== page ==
It took barely 24 hours for No 10 to close down Nick Clegg's idea that we should all be given shares in RBS and Lloyds.
Honestly, I'm not sure what to think of it. First, as if we needed another reminder, the quick move by Cameron's team to dampen down the plan shows that this is a rag-tag Government with one minister seemingly not knowing what the others are doing – in some ways almost a refreshing change after the control freakery of Alastair Campbell et al.
As for the idea itself, it has some initial appeal. I think taxpayers deserve a reward for the burden they had to suffer when taking on these bust banks, and will continue to endure through exceptionally high borrowing over the coming years. In a way it would be good as well to recapture that Eighties spirit of share ownership – where millions of us took a tangible interest in the markets.
However, thinking back to that time – and this is one major flaw in Clegg's plan – what happened following the great privatisations of BP, BT and British Gas was that millions of people who were allocated shares soon cashed them in for a profit, and these companies instead of having lots of little shareholders who took an active interest in the business soon became owned by the big city institutions and pension funds. The supposedly great Thatcherite Eighties share-holding democracy, if it ever actually existed, flickered briefly then died.
The same thing would only happen again as people inevitable cashed in their freebie shares. A better idea would actually be to mutualise both RBS and Lloyds – as I suggested for Northern Rock. It would be rather delicious in some ways to see the almost uniquely acquisitive culture at RBS deal with mutuality. Apparently, Sir Fred "the shred" Goodwin may be long gone from RBS but the management is littered with little shred wannabes. However, like the planned sale of Northern Rock – a technically easier and even better candidate for mutualisation – the Treasury will get its way and the proceeds of a sale of RBS and Lloyds will disappear into the nation's fiscal black hole.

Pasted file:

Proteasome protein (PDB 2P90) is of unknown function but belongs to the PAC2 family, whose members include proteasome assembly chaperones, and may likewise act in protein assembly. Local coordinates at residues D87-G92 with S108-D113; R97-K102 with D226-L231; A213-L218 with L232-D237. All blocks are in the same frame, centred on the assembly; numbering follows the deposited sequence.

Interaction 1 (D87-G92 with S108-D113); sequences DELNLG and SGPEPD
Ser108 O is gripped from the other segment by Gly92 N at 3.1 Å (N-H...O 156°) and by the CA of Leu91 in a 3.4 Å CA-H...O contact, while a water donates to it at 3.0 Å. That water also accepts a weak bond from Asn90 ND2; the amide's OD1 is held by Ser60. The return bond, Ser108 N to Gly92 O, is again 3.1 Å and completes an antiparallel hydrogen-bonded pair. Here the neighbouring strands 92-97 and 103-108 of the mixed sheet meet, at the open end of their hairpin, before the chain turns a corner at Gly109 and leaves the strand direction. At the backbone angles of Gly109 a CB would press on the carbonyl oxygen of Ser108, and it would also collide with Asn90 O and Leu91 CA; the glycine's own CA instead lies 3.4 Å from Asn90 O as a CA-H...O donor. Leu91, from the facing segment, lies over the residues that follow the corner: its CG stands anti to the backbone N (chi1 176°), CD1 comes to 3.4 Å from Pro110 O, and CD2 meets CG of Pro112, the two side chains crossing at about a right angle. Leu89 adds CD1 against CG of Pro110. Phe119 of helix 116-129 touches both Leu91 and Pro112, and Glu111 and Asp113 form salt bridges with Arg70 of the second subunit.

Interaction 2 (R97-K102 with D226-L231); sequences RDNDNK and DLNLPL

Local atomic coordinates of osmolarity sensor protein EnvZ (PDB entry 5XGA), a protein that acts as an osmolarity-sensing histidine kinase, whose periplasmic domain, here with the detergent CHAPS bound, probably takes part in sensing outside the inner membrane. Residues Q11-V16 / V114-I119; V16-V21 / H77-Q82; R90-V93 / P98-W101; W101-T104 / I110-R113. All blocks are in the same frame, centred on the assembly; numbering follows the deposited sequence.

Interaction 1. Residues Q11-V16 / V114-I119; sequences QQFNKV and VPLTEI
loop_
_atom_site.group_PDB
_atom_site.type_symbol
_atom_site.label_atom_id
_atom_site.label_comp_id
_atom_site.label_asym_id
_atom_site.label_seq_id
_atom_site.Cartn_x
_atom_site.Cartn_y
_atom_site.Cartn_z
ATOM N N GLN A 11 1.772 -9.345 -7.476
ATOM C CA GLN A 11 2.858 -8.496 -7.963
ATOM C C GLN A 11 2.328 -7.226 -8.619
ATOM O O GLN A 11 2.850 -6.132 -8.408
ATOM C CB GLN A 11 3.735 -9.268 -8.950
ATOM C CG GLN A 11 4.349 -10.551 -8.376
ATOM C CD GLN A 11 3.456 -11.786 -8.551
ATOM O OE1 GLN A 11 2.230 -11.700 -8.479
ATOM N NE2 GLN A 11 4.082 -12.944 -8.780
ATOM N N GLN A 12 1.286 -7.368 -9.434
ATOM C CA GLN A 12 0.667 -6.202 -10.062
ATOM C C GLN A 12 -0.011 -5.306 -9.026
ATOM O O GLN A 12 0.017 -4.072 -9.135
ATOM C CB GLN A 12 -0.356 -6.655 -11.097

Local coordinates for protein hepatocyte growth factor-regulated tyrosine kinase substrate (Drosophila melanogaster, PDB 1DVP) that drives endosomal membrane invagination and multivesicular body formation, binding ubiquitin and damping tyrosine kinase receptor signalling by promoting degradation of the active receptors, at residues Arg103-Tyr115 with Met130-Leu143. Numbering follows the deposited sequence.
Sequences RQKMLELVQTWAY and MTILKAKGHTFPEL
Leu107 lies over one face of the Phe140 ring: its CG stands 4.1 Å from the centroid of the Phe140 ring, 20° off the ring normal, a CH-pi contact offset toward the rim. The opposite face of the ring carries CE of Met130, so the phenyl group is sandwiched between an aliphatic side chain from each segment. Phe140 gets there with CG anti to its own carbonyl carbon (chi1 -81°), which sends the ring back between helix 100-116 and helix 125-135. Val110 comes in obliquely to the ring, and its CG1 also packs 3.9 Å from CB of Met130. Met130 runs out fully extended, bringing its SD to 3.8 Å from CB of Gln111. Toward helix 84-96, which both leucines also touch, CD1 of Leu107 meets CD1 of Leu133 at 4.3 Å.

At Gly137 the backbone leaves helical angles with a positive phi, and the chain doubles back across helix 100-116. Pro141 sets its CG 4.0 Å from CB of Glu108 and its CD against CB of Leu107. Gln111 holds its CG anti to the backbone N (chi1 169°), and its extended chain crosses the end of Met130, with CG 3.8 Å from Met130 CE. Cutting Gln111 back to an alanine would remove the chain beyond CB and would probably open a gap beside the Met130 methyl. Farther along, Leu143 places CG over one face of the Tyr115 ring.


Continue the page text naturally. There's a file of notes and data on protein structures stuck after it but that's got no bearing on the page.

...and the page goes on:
Sharp elbows required
A timely warning this week from Adam Phillips, the chair of the Financial Services Consumer Panel, that he is seriously concerned that in the revamp of the FSA the consumer is being forgotten. In brief, Mr Phillips is concerned that the new regime will be focused solely on not repeating the banking crisis of 2008, rather than genuinely ensuring that banks, insurers and investment companies don't lie and cheat their customers – which every man and his dog knows they have a long track record of doing.
This has always been my concern – that in a Treasury with George Osborne at the top we will see the focus on the balance sheets but not enough care about the regular everyday experience of you and me with our finance companies. A Tory-led government is always going to be, by nature, opposed to interference in the everyday conduct of business. And although I have great sympathy with that view in many aspects of life – Ronald Reagan once said the scariest phrase in English was "hello, I am from the government" – in this area we need a pro-active regulator with the sharpest of elbows.
First Direct has for the second year won the Which? bank customer service award. Apparently, First Direct offers customer service that approaches the heady levels of what would be judged just about acceptable in most other industries. But for me, rustling through my post-bag here – about 60 per cent bank complaints – the question isn't why is First Direct so good (it's not, as its decision to scrap paying interest on current accounts shows), but more why are the others so bad?
This is probably the first time the words subtlety and Australia have appeared in the same sentence, and I am, of course, being sarcastic. Having been to Oz a few times now – and admittedly loved the place – I can recall the average marketing and advertising campaign having all the nuance of being hit over the head with a dirty great big frying pan. If in doubt shout and make reference to the toilet – or dunny – seems to be the killer storyboard at most ad agencies.
But even by Antipodean standards the National Australia Bank surpassed itself by arranging for not one but two branch managers to be tied to lampposts in Sydney and Melbourne. This heinous act was said to have been carried out by rival banks angry at the NAB's "fantastic" range of cut-price product – yes, that is a groan forming in your throat. Bizarrely, this sub stag-do stunt helped NAB carry off a top PR prize in Cannes last week. Of course it's infantile, but harmless. But then I recall that NAB owns Clydesdale Bank – or Clotsdale as we like to call it in this column. The same bank that incompetently cocked up thousands of mortgage repayments and then ruthlessly tried to claw back every penny from its wronged customers and wouldn't for an age listen to reason. I bet quite a few of Clydesdale's customers would like to tie a banker to a lamppost – and not as part of a stunt.